Kitchener-Waterloo

Waterloo city council to denounce Quebec's religious symbols law

The City of Waterloo's finance and strategic planning committee passed a motion Monday to denounce Quebec's passing of Bill 21 and reaffirm the city's commitment to religious freedom.

Motion passed at committee meeting Monday

The city of Waterloo's finance and strategic planning committee passed a motion Monday to denounce Quebec's passing of Bill 21 and reaffirm the city's commitment to religious freedom. Fauzia Mazhar (left) and Sarah Shafiq (right) of the Coalition of Muslim Women of K-W told council they worry the Bill could set a precedent for other parts of the country. (Paula Duhatschek/CBC)

The City of Waterloo's finance and strategic planning committee passed a motion Monday to denounce Quebec's passing of Bill 21 and reaffirm the city's commitment to religious freedom.

Bill 21 forbids certain public servants from wearing religious symbols and was passed in Quebec in the spring of 2019.

In passing a motion to denounce Bill 21, Waterloo is following Kitchener, where councillors voted on a similar motion in late August.

Fauzia Mazhar, executive director of the coalition of Muslim Women of K-W, presented to council in advance of their vote. She said that although Quebec is a separate province, it is still a part of Canada — and the responsibility of all Canadians.

"When we see anything which is unconstitutional and it's taking away the rights of any Canadians anywhere in Canada, we all have a responsibility to stand up and make sure that it doesn't happen," said Mazhar.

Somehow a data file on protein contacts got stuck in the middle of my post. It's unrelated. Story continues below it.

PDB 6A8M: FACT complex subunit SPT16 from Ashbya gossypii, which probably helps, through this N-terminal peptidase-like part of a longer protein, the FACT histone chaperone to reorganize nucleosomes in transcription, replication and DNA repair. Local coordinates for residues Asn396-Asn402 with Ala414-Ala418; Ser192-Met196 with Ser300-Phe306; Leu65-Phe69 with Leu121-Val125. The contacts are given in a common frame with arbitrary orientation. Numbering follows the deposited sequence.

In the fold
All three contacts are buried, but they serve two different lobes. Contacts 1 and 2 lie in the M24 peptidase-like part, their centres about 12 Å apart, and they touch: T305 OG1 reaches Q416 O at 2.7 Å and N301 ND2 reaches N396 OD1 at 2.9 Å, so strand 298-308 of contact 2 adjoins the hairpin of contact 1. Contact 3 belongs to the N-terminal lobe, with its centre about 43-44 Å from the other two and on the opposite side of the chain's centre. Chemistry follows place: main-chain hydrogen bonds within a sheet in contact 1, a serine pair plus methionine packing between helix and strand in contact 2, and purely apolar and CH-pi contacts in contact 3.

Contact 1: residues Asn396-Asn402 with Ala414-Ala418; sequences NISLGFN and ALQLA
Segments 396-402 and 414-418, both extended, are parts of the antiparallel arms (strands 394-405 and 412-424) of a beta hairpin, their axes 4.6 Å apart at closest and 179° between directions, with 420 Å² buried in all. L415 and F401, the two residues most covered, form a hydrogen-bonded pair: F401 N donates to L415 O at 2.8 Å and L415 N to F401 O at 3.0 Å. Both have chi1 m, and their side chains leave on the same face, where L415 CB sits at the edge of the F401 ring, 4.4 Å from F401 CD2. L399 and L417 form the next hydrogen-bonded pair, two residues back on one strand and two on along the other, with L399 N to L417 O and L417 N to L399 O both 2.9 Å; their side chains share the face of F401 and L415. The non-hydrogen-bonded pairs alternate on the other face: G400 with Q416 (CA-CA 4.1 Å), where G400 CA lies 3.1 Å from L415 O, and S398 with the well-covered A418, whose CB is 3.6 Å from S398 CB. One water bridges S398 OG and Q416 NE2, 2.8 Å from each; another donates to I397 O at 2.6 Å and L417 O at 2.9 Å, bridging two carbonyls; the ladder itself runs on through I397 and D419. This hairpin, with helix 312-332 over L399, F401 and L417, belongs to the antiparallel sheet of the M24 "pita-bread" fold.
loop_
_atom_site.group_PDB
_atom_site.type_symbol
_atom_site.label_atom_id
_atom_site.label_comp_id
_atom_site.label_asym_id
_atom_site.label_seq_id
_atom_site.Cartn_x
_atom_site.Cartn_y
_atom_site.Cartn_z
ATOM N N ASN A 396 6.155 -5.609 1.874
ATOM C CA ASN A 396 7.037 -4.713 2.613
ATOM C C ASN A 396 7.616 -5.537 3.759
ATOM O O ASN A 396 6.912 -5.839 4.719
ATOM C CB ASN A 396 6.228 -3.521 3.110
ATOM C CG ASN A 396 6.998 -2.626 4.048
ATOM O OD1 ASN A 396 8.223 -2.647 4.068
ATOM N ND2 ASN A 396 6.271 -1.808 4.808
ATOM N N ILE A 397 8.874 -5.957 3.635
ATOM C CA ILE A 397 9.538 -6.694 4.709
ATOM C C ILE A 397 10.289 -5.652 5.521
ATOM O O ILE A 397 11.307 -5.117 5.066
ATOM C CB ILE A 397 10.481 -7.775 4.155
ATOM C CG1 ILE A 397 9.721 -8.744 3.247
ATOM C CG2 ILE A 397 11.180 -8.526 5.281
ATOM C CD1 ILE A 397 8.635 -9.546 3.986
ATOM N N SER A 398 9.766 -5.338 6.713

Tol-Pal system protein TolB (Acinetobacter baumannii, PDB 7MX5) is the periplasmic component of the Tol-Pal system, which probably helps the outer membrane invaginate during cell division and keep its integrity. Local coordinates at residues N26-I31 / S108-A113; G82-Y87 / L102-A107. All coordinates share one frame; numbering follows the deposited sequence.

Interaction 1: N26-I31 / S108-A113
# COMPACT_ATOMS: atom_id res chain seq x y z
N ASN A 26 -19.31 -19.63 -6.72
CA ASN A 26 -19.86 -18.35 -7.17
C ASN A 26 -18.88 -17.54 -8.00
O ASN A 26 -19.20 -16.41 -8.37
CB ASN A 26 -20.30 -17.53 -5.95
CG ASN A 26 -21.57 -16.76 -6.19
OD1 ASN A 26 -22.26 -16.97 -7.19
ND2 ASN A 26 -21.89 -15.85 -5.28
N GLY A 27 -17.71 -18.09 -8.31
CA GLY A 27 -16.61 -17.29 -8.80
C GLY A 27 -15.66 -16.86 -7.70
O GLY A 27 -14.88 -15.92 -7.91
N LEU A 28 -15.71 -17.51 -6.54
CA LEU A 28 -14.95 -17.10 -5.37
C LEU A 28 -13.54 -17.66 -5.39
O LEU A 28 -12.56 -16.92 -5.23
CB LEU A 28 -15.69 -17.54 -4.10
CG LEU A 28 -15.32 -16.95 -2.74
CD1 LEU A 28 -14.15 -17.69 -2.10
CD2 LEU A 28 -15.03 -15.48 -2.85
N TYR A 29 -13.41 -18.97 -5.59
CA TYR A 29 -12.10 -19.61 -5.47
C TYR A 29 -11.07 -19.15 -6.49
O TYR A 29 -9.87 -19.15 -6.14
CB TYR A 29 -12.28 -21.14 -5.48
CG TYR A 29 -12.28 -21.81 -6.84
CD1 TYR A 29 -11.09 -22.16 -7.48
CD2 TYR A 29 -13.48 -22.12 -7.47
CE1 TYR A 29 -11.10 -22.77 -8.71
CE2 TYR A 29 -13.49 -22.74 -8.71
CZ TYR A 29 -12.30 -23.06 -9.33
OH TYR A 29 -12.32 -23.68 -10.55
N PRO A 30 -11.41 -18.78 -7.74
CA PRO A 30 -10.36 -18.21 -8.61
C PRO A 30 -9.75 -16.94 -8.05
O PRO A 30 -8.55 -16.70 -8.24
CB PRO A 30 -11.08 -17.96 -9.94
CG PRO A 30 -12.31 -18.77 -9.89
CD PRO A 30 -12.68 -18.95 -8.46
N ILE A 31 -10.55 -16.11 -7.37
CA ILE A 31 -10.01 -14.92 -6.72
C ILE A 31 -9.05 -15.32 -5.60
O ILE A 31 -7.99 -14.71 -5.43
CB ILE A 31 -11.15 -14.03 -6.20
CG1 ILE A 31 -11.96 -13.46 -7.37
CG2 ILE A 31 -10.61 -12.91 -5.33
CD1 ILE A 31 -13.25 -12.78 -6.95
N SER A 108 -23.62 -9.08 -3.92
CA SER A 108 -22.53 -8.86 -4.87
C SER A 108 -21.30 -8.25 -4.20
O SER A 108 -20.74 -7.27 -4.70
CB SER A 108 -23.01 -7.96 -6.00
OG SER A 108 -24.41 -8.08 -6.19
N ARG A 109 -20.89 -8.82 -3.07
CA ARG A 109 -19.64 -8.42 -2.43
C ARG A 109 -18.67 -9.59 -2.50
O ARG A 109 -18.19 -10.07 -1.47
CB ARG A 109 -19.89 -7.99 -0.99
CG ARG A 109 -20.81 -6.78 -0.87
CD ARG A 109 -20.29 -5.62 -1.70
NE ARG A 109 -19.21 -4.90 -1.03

Since Bill 21 was passed in Quebec, Mazhar said she's heard from people locally who've said they felt unsafe and worry that the law could set a precedent for other parts of Canada.

During the meeting, several councillors made comments in support of the motion, addressing Mazhar and her co-delegate Sarah Shafiq directly.

"From an employment standpoint, government should be open to anyone," Mayor Dave Jaworsky said at the meeting.

The full council for Waterloo still needs to vote on the entire package from Monday's meeting, including the motion on Bill 21, but Jaworsky said in an email it's unlikely the package will require further discussion.

With the support of Kitchener and Waterloo in the bag, Mazhar said her organization now hopes that council for Cambridge and the Region of Waterloo will follow suit.

"It does not have to be the same [wording], but basically sending the message that we … stand against any effort to take away the rights of any Canadian, including religious minorities."